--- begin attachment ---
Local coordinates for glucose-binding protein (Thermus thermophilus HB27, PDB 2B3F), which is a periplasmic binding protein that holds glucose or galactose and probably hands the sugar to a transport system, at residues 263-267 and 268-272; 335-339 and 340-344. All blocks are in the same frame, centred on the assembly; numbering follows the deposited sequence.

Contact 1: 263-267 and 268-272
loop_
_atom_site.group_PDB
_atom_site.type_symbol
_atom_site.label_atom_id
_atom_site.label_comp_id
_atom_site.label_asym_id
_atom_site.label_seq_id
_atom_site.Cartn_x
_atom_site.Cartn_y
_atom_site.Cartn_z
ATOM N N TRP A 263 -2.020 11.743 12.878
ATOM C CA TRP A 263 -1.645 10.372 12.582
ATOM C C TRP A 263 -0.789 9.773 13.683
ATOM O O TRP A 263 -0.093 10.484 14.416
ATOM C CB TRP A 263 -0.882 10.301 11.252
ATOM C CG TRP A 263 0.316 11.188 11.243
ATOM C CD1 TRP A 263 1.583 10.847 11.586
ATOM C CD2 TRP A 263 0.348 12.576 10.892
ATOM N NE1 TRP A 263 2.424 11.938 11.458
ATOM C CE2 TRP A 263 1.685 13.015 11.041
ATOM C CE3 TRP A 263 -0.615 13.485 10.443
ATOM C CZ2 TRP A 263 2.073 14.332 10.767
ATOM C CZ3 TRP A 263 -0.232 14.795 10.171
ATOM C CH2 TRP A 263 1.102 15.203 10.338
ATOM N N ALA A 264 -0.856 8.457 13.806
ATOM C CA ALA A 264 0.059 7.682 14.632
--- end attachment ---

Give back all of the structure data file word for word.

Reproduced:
Local coordinates for glucose-binding protein (Thermus thermophilus HB27, PDB 2B3F), which is a periplasmic binding protein that holds glucose or galactose and probably hands the sugar to a transport system, at residues 263-267 and 268-272; 335-339 and 340-344. All blocks are in the same frame, centred on the assembly; numbering follows the deposited sequence.

Contact 1: 263-267 and 268-272
loop_
_atom_site.group_PDB
_atom_site.type_symbol
_atom_site.label_atom_id
_atom_site.label_comp_id
_atom_site.label_asym_id
_atom_site.label_seq_id
_atom_site.Cartn_x
_atom_site.Cartn_y
_atom_site.Cartn_z
ATOM N N TRP A 263 -2.020 11.743 12.878
ATOM C CA TRP A 263 -1.645 10.372 12.582
ATOM C C TRP A 263 -0.789 9.773 13.683
ATOM O O TRP A 263 -0.093 10.484 14.416
ATOM C CB TRP A 263 -0.882 10.301 11.252
ATOM C CG TRP A 263 0.316 11.188 11.243
ATOM C CD1 TRP A 263 1.583 10.847 11.586
ATOM C CD2 TRP A 263 0.348 12.576 10.892
ATOM N NE1 TRP A 263 2.424 11.938 11.458
ATOM C CE2 TRP A 263 1.685 13.015 11.041
ATOM C CE3 TRP A 263 -0.615 13.485 10.443
ATOM C CZ2 TRP A 263 2.073 14.332 10.767
ATOM C CZ3 TRP A 263 -0.232 14.795 10.171
ATOM C CH2 TRP A 263 1.102 15.203 10.338
ATOM N N ALA A 264 -0.856 8.457 13.806
ATOM C CA ALA A 264 0.059 7.682 14.632